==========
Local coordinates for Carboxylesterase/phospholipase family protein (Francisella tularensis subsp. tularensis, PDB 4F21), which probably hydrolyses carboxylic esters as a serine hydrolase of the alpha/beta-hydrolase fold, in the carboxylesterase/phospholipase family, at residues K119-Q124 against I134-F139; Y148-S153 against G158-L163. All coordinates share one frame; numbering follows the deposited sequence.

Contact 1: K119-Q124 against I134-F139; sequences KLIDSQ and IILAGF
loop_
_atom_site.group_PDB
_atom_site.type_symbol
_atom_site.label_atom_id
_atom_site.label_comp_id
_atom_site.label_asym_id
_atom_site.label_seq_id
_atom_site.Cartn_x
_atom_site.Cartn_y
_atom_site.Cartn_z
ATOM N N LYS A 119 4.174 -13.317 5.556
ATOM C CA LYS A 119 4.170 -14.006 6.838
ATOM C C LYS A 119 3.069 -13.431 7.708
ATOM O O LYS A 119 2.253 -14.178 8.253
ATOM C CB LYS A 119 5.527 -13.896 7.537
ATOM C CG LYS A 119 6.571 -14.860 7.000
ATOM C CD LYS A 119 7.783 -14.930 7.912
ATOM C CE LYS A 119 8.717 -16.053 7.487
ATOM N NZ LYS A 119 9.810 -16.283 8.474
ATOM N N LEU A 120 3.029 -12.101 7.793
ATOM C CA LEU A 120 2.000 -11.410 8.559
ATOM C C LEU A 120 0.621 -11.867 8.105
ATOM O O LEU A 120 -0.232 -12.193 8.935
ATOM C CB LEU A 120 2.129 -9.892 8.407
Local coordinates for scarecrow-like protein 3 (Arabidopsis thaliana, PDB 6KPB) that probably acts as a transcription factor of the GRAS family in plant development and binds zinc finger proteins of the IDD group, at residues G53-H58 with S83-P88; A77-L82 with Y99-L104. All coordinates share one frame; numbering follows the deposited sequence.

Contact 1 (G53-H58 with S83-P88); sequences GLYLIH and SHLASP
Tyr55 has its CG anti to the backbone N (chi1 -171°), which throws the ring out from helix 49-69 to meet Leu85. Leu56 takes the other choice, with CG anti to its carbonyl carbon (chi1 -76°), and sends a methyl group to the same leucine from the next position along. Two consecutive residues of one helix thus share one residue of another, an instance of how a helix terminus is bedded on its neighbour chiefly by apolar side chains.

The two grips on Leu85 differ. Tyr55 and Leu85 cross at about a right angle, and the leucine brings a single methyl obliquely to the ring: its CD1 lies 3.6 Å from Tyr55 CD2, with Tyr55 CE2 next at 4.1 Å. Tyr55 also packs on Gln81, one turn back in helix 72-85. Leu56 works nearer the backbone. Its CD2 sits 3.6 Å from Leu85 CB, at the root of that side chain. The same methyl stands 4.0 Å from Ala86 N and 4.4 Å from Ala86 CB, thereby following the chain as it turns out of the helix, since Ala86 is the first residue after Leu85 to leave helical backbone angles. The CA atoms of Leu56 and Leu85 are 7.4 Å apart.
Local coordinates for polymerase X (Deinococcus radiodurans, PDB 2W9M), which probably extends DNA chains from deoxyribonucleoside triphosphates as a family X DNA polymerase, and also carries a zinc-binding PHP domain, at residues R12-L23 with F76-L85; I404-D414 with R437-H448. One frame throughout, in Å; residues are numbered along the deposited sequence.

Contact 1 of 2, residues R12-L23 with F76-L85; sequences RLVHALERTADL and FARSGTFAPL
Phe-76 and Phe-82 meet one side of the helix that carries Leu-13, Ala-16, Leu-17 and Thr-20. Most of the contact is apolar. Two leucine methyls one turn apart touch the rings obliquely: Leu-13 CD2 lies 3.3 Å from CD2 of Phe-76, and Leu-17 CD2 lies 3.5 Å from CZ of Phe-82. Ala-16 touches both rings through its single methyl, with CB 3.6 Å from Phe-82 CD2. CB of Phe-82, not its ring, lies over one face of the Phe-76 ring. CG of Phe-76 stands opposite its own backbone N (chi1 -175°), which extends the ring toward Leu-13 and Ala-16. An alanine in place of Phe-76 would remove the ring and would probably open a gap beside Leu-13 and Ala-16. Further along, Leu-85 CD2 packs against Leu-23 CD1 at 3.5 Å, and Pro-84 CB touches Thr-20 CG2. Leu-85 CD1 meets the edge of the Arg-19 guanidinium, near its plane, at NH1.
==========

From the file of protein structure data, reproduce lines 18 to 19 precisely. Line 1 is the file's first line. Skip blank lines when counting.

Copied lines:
ATOM C CG LYS A 119 6.571 -14.860 7.000
ATOM C CD LYS A 119 7.783 -14.930 7.912